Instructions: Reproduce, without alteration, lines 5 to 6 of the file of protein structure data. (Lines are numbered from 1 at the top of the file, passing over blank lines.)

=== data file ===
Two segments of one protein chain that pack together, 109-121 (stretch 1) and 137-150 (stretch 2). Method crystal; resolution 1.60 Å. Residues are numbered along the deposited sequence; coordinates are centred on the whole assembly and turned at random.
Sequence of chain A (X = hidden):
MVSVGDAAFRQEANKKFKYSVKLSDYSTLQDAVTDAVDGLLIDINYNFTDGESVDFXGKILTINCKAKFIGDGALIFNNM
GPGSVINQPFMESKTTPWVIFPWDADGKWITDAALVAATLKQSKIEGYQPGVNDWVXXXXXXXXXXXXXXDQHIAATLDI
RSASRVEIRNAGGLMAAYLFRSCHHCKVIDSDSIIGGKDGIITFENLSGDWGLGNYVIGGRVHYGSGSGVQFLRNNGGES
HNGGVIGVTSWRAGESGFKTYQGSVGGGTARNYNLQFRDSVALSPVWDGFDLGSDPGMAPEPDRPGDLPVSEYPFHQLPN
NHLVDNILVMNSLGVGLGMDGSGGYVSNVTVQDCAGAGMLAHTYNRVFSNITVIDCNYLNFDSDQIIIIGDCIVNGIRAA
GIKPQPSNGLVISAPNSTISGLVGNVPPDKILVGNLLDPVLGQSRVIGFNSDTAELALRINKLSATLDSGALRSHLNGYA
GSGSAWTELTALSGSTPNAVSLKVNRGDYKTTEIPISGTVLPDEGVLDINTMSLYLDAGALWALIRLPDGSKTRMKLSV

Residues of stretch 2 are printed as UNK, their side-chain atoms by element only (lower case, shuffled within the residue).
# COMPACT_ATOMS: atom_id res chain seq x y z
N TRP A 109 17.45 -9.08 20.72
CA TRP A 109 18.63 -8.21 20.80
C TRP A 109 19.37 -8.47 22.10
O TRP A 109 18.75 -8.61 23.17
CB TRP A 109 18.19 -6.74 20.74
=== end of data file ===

RSASRVEIRNAGGLMAAYLFRSCHHCKVIDSDSIIGGKDGIITFENLSGDWGLGNYVIGGRVHYGSGSGVQFLRNNGGES
HNGGVIGVTSWRAGESGFKTYQGSVGGGTARNYNLQFRDSVALSPVWDGFDLGSDPGMAPEPDRPGDLPVSEYPFHQLPN